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A randomized controlled trial of emotion recognition training after traumatic brain injury
journal contributionposted on 29.01.2019, 00:00 authored by D Neumann, DR Babbage, Barbra ZupanBarbra Zupan, B Willer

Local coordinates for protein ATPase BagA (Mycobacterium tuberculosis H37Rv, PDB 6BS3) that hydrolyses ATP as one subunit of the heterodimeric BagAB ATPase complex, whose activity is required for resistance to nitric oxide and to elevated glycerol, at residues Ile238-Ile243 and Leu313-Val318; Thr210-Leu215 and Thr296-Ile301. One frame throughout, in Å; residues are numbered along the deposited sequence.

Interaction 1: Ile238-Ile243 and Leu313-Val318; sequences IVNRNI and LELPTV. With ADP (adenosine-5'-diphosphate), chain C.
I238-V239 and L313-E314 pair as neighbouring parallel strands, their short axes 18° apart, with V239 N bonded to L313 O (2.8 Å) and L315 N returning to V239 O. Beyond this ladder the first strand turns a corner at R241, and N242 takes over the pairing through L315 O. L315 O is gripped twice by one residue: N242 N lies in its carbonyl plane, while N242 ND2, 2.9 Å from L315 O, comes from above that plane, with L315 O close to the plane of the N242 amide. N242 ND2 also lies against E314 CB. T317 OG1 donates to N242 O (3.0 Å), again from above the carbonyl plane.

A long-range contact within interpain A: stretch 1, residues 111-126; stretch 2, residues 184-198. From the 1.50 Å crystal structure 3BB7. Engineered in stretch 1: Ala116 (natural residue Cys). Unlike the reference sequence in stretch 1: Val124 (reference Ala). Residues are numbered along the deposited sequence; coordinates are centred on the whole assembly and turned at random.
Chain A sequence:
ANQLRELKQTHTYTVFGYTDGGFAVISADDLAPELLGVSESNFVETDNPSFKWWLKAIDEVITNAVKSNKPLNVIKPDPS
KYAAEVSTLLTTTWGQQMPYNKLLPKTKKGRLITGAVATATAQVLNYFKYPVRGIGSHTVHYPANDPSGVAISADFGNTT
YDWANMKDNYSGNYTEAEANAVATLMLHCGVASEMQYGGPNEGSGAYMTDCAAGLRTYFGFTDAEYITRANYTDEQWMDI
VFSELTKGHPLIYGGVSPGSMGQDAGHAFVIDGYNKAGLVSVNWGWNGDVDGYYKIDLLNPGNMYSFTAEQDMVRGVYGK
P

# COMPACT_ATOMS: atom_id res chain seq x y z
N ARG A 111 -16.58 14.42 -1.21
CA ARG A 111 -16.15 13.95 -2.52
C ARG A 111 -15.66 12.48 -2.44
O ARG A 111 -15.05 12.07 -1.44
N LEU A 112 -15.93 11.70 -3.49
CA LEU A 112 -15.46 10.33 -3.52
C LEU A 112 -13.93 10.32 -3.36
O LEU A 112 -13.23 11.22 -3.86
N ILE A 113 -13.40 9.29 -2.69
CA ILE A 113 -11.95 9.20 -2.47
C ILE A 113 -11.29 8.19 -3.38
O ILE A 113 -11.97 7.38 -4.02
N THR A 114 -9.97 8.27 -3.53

Objective: To examine the effectiveness of 2 affect recognition interventions (Faces and Stories) in people with a traumatic brain injury. Setting: Postacute rehabilitation facilities. Participants: A total of 203 participants with moderate to severe traumatic brain injury were screened; 71 were eligible and randomized to the Faces (n = 24), Stories (n = 23), and Control interventions (n = 24). Participants were an average of 39.8 years of age and 10.3 years postinjury; 74% of participants were male. Design: Randomized controlled trial with immediate, 3-month, and 6-month follow-up posttests. Interventions were 9 hours of computer-based training with a therapist. Measures: Diagnostic Assessment of Nonverbal Accuracy 2-Adult Faces; Emotional Inference From Stories Test; Empathy (Interpersonal Reactivity Index); and Irritability and Aggression (Neuropsychiatric Inventory). Results: The Faces Intervention did significantly better than the Control Intervention on the Diagnostic Assessment of Nonverbal Accuracy 2-Adult Faces (P = .031) posttreatment; no time effect or group interaction was observed. No other significant differences were noted for the Faces Intervention. No significant differences were observed between the Stories and the Control Interventions; however, a significant time effect was found for the Emotional Inference From Stories Test. Conclusion: The Faces Intervention effectively improved facial affect recognition in participants with chronic post-traumatic brain injury, and changes were maintained for 6 months. Future work should focus on generalizing this skill to functional behaviors. Copyright © 2015 Wolters Kluwer Health, Inc. All rights reserved.